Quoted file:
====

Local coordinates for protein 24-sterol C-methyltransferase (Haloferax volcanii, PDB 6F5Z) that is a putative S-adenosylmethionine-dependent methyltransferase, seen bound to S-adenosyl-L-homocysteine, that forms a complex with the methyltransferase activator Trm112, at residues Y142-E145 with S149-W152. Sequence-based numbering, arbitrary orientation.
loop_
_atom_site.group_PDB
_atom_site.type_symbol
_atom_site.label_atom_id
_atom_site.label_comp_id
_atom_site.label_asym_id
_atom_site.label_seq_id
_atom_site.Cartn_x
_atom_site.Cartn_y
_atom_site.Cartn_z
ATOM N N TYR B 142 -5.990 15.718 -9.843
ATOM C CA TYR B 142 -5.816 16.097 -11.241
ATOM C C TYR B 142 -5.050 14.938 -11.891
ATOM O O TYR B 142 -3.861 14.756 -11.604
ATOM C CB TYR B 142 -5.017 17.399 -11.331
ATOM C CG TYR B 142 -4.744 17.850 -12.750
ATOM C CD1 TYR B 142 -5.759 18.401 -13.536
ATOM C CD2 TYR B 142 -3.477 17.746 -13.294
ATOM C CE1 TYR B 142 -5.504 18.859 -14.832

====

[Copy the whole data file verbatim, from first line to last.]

Local coordinates for protein 24-sterol C-methyltransferase (Haloferax volcanii, PDB 6F5Z) that is a putative S-adenosylmethionine-dependent methyltransferase, seen bound to S-adenosyl-L-homocysteine, that forms a complex with the methyltransferase activator Trm112, at residues Y142-E145 with S149-W152. Sequence-based numbering, arbitrary orientation.
loop_
_atom_site.group_PDB
_atom_site.type_symbol
_atom_site.label_atom_id
_atom_site.label_comp_id
_atom_site.label_asym_id
_atom_site.label_seq_id
_atom_site.Cartn_x
_atom_site.Cartn_y
_atom_site.Cartn_z
ATOM N N TYR B 142 -5.990 15.718 -9.843
ATOM C CA TYR B 142 -5.816 16.097 -11.241
ATOM C C TYR B 142 -5.050 14.938 -11.891
ATOM O O TYR B 142 -3.861 14.756 -11.604
ATOM C CB TYR B 142 -5.017 17.399 -11.331
ATOM C CG TYR B 142 -4.744 17.850 -12.750
ATOM C CD1 TYR B 142 -5.759 18.401 -13.536
ATOM C CD2 TYR B 142 -3.477 17.746 -13.294
ATOM C CE1 TYR B 142 -5.504 18.859 -14.832